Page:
Seemingly forever, marketers and researchers have been trying to identify stable and predictable links between what consumers say about product and service experiences, what they mean, i.e. the emotional and unconscious underpinnings about what they really think and believe, and what they do in terms of actual decision-making and actions in the marketplace.
There is an intersection between customer experience with a product or service, internal reaction to that experience, informal peer-to-peer communication about the experience, and downstream customer decision-making. It occurs in the personal emotional and subconscious distillation of that experience in forming the customer’s behavior. This may sound a little technical and psychological for some, but reckoning with the meaning of emotional and subconscious response to experiences has important ramifications in the marketing world. It can mean knowing what customers really want
Some experiences are pleasurable in the subconscious, some are painful, some are superficial, some go deep. They can create sensations and feelings that can be a challenge to articulate, but which causes people to take action. Translating these subconscious emotions and feelings is the ‘holy grail’ of customer journey design.
As behavioral scientists report with frequency, workings of the subconscious mind , and understanding it, is the key to identifying the driving force behind actions. Learning, judgment, and a liberal amount of illogic and irrationality enters into the subconscious. Some actions take place as a result of the conscious, analytical and logical, but much of it comes from a deeper realm. Scientists also tell us that, governed by the subconscious, humans can foresee and envision behavioral outcomes, and this is important to marketers.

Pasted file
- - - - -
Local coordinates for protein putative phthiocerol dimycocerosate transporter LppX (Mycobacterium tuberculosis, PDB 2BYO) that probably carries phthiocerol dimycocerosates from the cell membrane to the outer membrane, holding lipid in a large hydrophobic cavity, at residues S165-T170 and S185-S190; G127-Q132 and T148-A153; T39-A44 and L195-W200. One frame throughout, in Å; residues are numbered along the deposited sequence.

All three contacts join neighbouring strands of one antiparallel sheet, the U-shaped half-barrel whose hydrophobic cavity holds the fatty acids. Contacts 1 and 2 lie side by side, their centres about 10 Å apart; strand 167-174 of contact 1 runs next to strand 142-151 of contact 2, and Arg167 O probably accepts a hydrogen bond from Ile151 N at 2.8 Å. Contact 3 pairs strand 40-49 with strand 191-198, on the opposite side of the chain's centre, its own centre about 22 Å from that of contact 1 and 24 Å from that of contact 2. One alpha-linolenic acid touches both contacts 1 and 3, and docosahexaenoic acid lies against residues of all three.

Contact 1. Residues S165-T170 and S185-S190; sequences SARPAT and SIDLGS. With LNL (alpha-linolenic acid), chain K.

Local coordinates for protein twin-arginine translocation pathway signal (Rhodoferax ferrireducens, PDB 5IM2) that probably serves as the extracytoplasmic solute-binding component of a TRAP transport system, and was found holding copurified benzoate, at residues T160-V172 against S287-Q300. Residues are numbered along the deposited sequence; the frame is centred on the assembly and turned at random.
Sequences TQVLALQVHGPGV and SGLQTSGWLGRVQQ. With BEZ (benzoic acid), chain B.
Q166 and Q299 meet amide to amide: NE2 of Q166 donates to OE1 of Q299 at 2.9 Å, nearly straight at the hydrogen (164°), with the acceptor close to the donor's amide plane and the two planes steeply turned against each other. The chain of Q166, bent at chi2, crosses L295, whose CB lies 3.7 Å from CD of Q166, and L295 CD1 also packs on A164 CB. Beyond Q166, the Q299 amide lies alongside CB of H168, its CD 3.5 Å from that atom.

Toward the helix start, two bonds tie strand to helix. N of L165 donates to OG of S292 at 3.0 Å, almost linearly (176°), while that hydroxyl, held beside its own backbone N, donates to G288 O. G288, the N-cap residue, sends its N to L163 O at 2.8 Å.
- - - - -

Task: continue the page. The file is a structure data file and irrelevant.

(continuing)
My colleague Colin Shaw often points out that, though Disney theme park vacationers and visitors often say they want salads and other healthy foods for themselves and their families, what they really want, and buy, are hot dogs and hamburgers. If Disney only followed what customers said, they’d focus on salad; and this would diminish the overall park experience, potentially leading to churn.
In another example, an IBM consumer study revealed that, while 43% of consumers said they preferred the “browse, click, and purchase experience”, that is shopping online and picking-up in the store. However, only 29% reported using online shopping for their most recent store purchase. The reasons for this say-do gap have to do with trust and assurance issues – the need for on-demand customized promotions both online and in store, knowing beforehand that the desired product is in-stock prior to making a trip to the store, ability to have personalized communication with a retailer when online, etc. In other words, consumers want the digital experience to be seamless, irrespective of touchpoint or technology used. Understanding, and narrowing or eliminating, that say-mean-do gap gets us into the subconscious response to digital retail experiences.
Knowing what consumers really want, i.e. what they mean when they say something, and how they will act and communicate to others, can be extremely impactful. Cracking the ‘code’ enables marketers to interpret and translate the difference between consumer-stated comments, complaints, and concerns and what they mean in terms of behavior. Here are a few